Environmental Courses, Groups, and Trips
Environmental Education Courses
In order for students to make decisions that take into account economics, ethics, and the environment, education is a necessity. With one course in the Middle School and one in the Upper School, Belmont Hill offers two classes devoted solely to environmental science. Being interdisciplinary, environmental science is also integrated into various other courses throughout the curriculum through other sciences courses, like Form I Life Science and Chemistry, and courses in the humanities in courses like American Literature to 1900 and AP United States History.
Middle and Upper School Groups
Belmont Hill School has activity groups representing both middle and upper school students who are interested in participating in ongoing discussions about environmental issues.
The Middle School Green Team
The MS Green Team is a group which gathers weekly to discuss the environment. Middle school students educate each other on the problems in the environment around their school. The students watch educational movies during their meetings as well as discuss their school’s energy usage. One major event that the students take part in is the Green Cup Challenge which occurs in February and March, and the students check the school-wide meters to keep up with energy-usage numbers. In the past few years, the group has come close to winning, but the overall effort to reduce the school’s energy consumption is a victory in and of itself. Overall, the group becomes educated with environmental issues in order to make changes when the enter the Upper School and join the USSG.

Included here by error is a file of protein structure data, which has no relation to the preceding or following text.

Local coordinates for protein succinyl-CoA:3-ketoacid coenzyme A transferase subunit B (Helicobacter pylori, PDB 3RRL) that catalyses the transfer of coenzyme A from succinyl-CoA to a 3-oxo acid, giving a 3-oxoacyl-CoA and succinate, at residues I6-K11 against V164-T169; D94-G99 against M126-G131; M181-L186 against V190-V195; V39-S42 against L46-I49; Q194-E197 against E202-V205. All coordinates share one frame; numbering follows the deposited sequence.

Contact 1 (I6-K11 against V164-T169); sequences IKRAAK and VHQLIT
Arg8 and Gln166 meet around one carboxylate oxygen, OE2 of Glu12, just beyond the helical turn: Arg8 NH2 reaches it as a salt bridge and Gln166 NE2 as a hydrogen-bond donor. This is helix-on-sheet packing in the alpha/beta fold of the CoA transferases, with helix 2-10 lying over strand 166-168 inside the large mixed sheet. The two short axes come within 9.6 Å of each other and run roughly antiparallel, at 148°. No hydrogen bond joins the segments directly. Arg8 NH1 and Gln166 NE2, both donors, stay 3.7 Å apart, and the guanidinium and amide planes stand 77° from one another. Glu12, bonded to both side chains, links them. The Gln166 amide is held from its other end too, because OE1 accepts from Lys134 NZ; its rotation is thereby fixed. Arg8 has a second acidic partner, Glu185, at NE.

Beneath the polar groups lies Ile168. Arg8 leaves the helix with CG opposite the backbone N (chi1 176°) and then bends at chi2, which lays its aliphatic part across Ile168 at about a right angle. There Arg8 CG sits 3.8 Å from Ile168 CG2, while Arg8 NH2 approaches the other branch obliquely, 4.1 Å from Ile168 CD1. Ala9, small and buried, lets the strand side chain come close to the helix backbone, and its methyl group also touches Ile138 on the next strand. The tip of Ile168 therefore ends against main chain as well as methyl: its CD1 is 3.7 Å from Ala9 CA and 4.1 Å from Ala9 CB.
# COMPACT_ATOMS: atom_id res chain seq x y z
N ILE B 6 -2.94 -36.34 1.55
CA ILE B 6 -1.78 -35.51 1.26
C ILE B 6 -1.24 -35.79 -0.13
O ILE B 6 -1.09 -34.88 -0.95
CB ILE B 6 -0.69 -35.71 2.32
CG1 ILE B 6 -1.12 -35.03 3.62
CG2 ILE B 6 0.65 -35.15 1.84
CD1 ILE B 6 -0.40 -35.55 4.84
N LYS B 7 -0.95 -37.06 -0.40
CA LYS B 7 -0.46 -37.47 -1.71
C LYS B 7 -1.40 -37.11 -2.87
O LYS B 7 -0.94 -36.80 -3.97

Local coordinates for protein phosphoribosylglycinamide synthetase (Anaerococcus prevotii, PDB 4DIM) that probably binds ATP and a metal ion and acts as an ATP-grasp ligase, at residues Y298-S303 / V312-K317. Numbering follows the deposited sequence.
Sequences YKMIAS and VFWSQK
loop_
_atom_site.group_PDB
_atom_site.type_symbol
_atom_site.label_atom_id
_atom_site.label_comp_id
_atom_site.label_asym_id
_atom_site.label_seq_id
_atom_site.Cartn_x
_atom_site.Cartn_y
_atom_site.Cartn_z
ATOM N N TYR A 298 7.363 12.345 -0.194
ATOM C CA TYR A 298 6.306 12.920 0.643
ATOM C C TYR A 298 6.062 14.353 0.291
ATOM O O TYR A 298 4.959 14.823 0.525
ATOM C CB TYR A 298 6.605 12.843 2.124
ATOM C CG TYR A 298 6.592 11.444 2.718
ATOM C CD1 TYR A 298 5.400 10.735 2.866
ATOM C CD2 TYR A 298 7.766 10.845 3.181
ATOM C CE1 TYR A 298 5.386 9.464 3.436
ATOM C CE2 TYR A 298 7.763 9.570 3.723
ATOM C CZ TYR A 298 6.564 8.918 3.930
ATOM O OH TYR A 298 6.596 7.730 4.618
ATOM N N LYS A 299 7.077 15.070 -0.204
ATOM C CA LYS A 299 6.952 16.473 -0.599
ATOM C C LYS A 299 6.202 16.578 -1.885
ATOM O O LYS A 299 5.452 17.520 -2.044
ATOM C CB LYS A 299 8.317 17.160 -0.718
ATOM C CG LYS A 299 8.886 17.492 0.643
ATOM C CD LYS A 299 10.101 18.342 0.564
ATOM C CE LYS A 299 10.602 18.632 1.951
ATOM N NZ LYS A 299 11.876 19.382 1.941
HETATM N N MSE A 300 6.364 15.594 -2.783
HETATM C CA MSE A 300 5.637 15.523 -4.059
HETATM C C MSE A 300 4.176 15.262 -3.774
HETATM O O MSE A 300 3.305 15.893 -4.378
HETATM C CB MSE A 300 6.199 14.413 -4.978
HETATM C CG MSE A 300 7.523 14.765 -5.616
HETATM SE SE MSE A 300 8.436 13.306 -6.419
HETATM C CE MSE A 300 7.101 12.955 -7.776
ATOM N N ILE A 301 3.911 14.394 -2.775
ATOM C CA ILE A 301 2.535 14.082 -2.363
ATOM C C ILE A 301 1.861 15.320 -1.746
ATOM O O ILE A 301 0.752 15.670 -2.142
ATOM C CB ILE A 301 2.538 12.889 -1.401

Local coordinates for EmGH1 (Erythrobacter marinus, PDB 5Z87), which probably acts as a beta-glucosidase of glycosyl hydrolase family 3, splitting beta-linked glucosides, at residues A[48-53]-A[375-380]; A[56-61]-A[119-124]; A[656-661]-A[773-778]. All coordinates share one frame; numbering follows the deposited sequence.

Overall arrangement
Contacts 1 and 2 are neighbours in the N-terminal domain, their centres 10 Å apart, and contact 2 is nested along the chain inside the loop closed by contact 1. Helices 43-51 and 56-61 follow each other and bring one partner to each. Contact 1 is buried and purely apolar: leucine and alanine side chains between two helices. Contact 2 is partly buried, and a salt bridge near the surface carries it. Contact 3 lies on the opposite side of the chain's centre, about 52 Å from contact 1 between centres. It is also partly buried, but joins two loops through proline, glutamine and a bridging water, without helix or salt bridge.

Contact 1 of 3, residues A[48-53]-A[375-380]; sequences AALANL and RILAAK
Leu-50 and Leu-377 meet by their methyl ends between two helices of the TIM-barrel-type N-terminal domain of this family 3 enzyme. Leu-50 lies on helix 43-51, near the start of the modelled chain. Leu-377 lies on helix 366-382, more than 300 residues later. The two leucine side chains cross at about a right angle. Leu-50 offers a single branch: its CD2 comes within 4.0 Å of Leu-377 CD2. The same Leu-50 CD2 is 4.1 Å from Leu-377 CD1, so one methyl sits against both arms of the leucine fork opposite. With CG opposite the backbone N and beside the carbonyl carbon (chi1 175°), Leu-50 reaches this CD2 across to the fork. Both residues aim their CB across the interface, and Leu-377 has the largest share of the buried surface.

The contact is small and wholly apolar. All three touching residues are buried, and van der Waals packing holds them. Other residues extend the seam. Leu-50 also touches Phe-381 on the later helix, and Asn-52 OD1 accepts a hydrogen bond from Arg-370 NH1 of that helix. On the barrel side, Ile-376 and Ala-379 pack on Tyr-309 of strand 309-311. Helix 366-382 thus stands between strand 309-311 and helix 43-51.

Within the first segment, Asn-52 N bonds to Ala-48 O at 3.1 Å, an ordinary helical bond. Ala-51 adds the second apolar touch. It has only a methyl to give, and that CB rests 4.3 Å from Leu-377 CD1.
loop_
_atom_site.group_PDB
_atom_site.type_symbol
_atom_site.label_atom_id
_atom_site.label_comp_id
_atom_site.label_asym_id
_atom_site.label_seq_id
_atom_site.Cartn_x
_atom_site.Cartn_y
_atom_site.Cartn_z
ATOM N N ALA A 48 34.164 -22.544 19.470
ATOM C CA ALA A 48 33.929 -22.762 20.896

The Upper School Sustainability Group
The purpose of USSG is to unite students who share an interest in the environment and becoming sustainable. The group works to educate the community on current issues pertaining to the environment as well as promote sustainable change on campus. The group also seeks to reach out to surrounding communities and strives to create a more environmentally friendly society. With human habits currently destructive to the world, we hope to do our part to shift our way of thinking, our actions, and our treatment of others.
Collaboration with the Habitat
The Environmental Science course takes advantage of an ongoing relationship with Habitat, a property owned and managed by Massachusetts Audubon, which is contiguous with Belmont Hill’s campus.
Three times a semester, students in these courses spend a double period in the wood at Habitat, engaged in a variety of seasonal activities including:
1. Pond ecology – establishing water quality by sampling species diversity
2. Study of vernal pools and identification of species
3. Invasive species identification and eradication
4. Studying fungi and decomposition
5. Maple sugaring practices
6. Tree identification
7. Wildlife assessment – salamander and bird box studies
Periodically, groups of Belmont Hill students have performed community service at Habitat and been engaged in trail maintenance or expanded efforts to eradicate invasive plants on the property.